Orange is my happy color, and finding excellent orange veggies for my potager is always a goal. The first orange bell pepper trialed was “Orange Sun,” not a great success because brown spots appeared before the pepper became completely orange, so much of each pepper had to be discarded. The second year’s candidate was “Orange Star” and although it was an improvement, it took too long to turn orange. This year, “Orange You Sweet” was purchased from the Amish seed store I wrote about earlier this spring. Their catalog said simply “65-68 days. Produces dark green to deep orange mid-thick walled Hungarian cheese shaped fruit that are great comparisons with ‘Right on Red’ and ‘Yes to Yellow.’ Well suited for stuffing or pickling. Suitable for field or greenhouse production.”
I purchased a packet, and eight plants were grown and planted into the potager after the soil was warm and the weather “settled.” Well, as “settled” as weather ever gets in Indiana! The plants grew well, blooming and setting fruit early on. The first harvest occurred on July 12. Here’s a photo of a more recent harvest four days ago, with a standard bell pepper for size reference. All that were orange were picked, but I could probably get that many again today because the plants are very prolific, and the time to ripen seems short. I’ve grown mini-bells before, but never a Hungarian cheese type. Cut open, the walls are thick and the seed cluster small and easy to remove. The flavor is sweet with a bit of tang, but no heat. Traditionally Hungarian cheese peppers were used to flavor and color cheese. The “normal” color is red, so these orange ones are a bit less common. We like them raw, plain in salads or stuffed with an herbed cream cheese. I’m stuffing some with a bacon-cheese-scallion mixture next and baking them until lightly browned. Reputedly good for pickling, I may put up a few jars at the end of the season, like Red Sweet Cherry peppers.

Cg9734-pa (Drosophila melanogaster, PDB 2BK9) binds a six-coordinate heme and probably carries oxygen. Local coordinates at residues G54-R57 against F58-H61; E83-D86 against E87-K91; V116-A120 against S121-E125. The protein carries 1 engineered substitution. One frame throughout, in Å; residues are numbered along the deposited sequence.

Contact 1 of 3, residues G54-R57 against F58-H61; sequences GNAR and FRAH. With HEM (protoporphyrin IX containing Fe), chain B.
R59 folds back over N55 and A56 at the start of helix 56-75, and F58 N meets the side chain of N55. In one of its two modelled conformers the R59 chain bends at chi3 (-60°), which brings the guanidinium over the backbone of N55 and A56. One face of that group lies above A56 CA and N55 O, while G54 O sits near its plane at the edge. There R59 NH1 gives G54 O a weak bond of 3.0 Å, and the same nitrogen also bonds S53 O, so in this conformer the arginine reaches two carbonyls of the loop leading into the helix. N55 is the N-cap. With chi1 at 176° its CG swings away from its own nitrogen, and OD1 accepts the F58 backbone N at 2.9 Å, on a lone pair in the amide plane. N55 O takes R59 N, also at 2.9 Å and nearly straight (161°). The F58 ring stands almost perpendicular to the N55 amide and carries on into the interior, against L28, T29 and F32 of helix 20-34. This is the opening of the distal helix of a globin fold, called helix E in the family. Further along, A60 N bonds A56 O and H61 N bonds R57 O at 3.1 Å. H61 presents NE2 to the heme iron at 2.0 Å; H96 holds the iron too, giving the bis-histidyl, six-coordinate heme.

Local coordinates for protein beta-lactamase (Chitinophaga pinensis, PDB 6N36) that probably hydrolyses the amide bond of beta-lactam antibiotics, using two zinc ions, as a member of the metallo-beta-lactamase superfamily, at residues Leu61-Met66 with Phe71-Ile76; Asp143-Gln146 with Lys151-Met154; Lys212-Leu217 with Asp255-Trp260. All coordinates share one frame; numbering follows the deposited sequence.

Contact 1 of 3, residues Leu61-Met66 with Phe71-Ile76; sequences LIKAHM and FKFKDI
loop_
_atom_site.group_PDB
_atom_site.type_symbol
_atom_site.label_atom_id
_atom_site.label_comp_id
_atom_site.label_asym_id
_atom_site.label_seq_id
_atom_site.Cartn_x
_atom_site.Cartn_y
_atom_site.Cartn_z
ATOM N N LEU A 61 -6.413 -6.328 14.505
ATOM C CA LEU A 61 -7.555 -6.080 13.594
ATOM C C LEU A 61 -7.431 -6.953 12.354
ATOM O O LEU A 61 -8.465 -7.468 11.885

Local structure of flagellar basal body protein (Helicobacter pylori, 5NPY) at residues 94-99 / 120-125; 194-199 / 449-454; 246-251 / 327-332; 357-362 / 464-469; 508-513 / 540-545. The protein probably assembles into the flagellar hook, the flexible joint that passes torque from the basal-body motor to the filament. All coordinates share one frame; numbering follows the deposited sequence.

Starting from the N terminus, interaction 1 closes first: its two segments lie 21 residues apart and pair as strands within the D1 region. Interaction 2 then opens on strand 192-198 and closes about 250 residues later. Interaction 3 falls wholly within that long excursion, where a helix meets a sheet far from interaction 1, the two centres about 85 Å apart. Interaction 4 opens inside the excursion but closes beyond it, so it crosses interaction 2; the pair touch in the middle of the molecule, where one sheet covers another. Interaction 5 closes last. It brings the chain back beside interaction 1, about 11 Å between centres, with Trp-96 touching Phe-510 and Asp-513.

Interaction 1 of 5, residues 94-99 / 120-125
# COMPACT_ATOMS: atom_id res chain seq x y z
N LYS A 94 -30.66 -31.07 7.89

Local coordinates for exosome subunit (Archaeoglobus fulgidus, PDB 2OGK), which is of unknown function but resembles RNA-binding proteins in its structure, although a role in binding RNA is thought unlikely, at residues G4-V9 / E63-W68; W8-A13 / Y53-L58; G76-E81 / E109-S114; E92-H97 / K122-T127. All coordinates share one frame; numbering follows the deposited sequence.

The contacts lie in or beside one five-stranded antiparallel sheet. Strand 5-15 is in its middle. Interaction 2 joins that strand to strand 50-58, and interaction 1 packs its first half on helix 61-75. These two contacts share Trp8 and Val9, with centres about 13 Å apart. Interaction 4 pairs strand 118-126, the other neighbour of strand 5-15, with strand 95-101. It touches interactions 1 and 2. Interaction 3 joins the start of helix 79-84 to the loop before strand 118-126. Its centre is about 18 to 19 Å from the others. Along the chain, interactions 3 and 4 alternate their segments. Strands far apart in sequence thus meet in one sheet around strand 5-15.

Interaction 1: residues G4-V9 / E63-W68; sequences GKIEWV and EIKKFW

What I like best, is that the peppers can remain on the plants, providing that bright orange color I love for a lengthy time without getting spots or spoiling. After all, what’s the use of growing orange peppers, if as soon as they are orange, they must be picked and removed from the potager? This is one variety that will definitely be in next’s year’s planting plan. However, I’m still looking for a really good full-sized orange bell pepper, so if you have a favorite that performs well, please comment!